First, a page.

We recently witnessed, without to much fanfare and hardly a whisper of gnashing teeth, one of the biggest robberies off, in Malema’s words; “the mineral resources lying below the South African soil”, belonging to the people – in a truly socialist sense – of South Africa. The resources robbed was not diamonds, or indeed platinum and gold; it was lowly iron ore – the feedstock of the ferocious Chinese and Indian industries. The robbers, ironically, was not evil white colonialists neither were the vile Apartheid era oppressors; they were not even mighty imperialist raiders from Europe and North America – no; in this case the robbers were local people; heroes conspiring with new age Moguls to relieve the people of their hard fought wealth.

In this intriguing tale of robbery and deceit a whole chunk of iron ore reserves were stolen from an unsuspecting Kumba iron ore by master of deceit Jagdish Parekh – agent of the Gupta brothers, big friends of; you guessed it; Jacob Zuma and partners. Parekh and his cohorts in Imperial Crown Trading – Kgalema Mothlanthe, Duduzane Zuma and others – invariably with the help of loyal cadres in the Department Minerals – illicitly used stolen Kumba documents to apply for the mineral rights which was conveniently allowed to lapse by another company run by modern day moguls; Accelor Mital. The chairman of the company – victim of the scam; Kumba Iron – was none other than Lazarus Zim, co-owner; with the Guptas; of a company called Afripalm.

For those not grasping it all yet; besides the shenanigans of the politicians and their appendices – Mothlanthe, Zuma and others – which is anyway expected and par for the course, we have a situation where the honourable Mr. Zim seems to be closely connected to the band of raiders – RCT and stand to gain handsomely from this latest scheme to enrich and reward the select few with the spoils of the struggle. Whilst Zim plots with the raiders, he remains the chairman – receiving a handsome fee for his efforts – of the company, KUMBA Iron, which will be irreparably harmed by the actions of its chairman and friends. Now, unless I’m mistaken, to be the chairperson of a public company requires a high level of integrity and the chairperson of such companies are expected to have the best interest of the company at heart.

This case presents a clear conflict of interest and to call Zim a man of integrity would be stretching the truth. Instead of taking the honourable route and resign as chairman, Zim, after being pushed, agreed to recuse himself from KUMBA board discussions involving the ICT issue – a very convenient arrangement. He can use that time and over a cup of coffee, can discuss ICT strategy with the Guptas, young Zuma and Parekh.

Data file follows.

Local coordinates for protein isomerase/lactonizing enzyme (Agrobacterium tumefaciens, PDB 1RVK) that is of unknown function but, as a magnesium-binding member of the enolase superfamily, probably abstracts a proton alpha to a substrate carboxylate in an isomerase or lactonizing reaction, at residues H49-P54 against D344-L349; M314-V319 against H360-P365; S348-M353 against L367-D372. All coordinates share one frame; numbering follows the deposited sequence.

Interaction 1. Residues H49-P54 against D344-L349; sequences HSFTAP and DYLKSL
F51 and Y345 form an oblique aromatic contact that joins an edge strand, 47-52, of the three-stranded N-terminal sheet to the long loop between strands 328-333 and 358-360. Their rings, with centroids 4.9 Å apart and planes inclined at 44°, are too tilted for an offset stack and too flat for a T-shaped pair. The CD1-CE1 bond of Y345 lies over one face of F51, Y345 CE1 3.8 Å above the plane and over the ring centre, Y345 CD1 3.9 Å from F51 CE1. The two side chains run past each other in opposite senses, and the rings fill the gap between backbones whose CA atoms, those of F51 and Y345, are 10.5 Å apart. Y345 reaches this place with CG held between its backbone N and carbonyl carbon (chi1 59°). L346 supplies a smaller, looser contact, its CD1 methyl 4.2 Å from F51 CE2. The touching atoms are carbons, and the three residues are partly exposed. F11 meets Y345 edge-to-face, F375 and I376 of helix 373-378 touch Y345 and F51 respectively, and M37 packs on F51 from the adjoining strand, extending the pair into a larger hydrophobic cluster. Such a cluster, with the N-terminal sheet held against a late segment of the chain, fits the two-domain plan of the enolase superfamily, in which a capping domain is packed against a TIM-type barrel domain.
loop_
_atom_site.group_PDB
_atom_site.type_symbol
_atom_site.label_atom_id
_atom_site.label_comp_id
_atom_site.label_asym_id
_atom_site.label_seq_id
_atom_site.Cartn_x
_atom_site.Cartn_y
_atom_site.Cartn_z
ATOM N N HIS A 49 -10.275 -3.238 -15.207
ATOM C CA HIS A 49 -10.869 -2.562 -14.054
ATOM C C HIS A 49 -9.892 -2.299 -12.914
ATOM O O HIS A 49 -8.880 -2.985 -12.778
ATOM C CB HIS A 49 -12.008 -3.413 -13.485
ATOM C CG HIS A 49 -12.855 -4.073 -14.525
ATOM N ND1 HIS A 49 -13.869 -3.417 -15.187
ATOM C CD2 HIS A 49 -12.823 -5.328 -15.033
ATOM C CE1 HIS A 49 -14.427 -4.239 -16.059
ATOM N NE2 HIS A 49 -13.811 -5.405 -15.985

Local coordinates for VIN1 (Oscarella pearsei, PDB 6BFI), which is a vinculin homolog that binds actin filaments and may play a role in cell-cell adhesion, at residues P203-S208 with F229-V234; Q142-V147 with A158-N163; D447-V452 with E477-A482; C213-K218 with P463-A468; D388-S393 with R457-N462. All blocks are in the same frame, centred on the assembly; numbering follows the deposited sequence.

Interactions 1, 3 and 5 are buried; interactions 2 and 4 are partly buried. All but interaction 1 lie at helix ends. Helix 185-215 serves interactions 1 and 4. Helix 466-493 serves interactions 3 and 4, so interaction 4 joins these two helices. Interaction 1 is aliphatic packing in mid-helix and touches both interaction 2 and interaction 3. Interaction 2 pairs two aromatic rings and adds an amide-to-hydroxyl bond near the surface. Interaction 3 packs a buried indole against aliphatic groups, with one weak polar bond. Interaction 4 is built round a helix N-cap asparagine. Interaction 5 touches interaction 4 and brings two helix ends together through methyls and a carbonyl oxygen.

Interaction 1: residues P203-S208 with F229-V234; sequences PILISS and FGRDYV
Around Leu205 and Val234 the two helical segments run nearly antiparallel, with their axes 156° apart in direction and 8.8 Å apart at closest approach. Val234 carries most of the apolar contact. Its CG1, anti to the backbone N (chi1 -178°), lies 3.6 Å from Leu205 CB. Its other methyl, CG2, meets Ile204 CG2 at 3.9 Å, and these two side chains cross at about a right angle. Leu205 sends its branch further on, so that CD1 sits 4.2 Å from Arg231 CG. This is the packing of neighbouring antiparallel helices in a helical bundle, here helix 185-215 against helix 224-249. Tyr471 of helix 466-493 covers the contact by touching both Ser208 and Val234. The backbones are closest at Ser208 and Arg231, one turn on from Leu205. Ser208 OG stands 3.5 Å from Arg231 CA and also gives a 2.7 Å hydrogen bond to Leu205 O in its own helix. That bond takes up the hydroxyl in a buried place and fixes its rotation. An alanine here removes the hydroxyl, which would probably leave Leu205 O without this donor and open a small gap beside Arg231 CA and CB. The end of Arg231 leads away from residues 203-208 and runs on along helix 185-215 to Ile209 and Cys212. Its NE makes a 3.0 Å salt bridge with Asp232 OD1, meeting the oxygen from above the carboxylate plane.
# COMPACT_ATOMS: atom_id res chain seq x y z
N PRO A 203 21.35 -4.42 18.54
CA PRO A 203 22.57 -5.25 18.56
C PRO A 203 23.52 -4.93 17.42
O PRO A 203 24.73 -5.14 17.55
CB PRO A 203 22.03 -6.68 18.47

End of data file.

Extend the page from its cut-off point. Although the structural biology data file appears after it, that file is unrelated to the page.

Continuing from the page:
My gripe today however is not with Zim; after all his actions are not extraordinary. Truth be told, I would’ve been extremely surprised; even shocked had he acted in a different manner. My gripe is with the board of Kumba who, petrified of being called racist or anti-transformation, accept the untenable situation; the only sign of resistance; an odd cowardly remark dropped in passing by board members hoping to placate their nagging consciences.

Board members fearing the racist label are the same people running around claiming, after the fact, their innocence and rabid opposition to apartheid. Today these captains of industry are as silent as their predecessors in the apartheid years; a silence then, that only broke when they saw the writing on the wall. Once again these brave men of integrity are carefully watching for the writing to appear; the sign for them to allow their integrity to once again burst into the open.

My message to these captains of industry; moral pillars of big business; stock up on bully beef and candles, fill up the water cans; there is a long wait ahead – I hope you will find your integrity and values at the end of your vigil.